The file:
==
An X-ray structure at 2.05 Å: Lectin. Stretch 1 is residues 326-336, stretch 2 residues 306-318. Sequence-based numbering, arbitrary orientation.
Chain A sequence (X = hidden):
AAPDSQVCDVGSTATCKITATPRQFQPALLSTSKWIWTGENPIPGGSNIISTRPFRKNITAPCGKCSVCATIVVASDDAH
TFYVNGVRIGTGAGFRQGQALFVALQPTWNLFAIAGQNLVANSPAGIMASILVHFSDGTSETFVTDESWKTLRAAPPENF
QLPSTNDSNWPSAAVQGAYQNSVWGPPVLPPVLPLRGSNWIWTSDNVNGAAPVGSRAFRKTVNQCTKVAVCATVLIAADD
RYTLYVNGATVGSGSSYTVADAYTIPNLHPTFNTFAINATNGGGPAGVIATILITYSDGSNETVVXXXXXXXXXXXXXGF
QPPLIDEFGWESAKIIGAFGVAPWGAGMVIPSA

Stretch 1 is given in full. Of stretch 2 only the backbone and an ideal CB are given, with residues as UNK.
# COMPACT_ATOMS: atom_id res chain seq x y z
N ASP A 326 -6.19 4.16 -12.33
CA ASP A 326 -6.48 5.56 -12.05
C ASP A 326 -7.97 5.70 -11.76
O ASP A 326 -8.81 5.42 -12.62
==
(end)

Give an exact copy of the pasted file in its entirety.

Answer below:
An X-ray structure at 2.05 Å: Lectin. Stretch 1 is residues 326-336, stretch 2 residues 306-318. Sequence-based numbering, arbitrary orientation.
Chain A sequence (X = hidden):
AAPDSQVCDVGSTATCKITATPRQFQPALLSTSKWIWTGENPIPGGSNIISTRPFRKNITAPCGKCSVCATIVVASDDAH
TFYVNGVRIGTGAGFRQGQALFVALQPTWNLFAIAGQNLVANSPAGIMASILVHFSDGTSETFVTDESWKTLRAAPPENF
QLPSTNDSNWPSAAVQGAYQNSVWGPPVLPPVLPLRGSNWIWTSDNVNGAAPVGSRAFRKTVNQCTKVAVCATVLIAADD
RYTLYVNGATVGSGSSYTVADAYTIPNLHPTFNTFAINATNGGGPAGVIATILITYSDGSNETVVXXXXXXXXXXXXXGF
QPPLIDEFGWESAKIIGAFGVAPWGAGMVIPSA

Stretch 1 is given in full. Of stretch 2 only the backbone and an ideal CB are given, with residues as UNK.
# COMPACT_ATOMS: atom_id res chain seq x y z
N ASP A 326 -6.19 4.16 -12.33
CA ASP A 326 -6.48 5.56 -12.05
C ASP A 326 -7.97 5.70 -11.76
O ASP A 326 -8.81 5.42 -12.62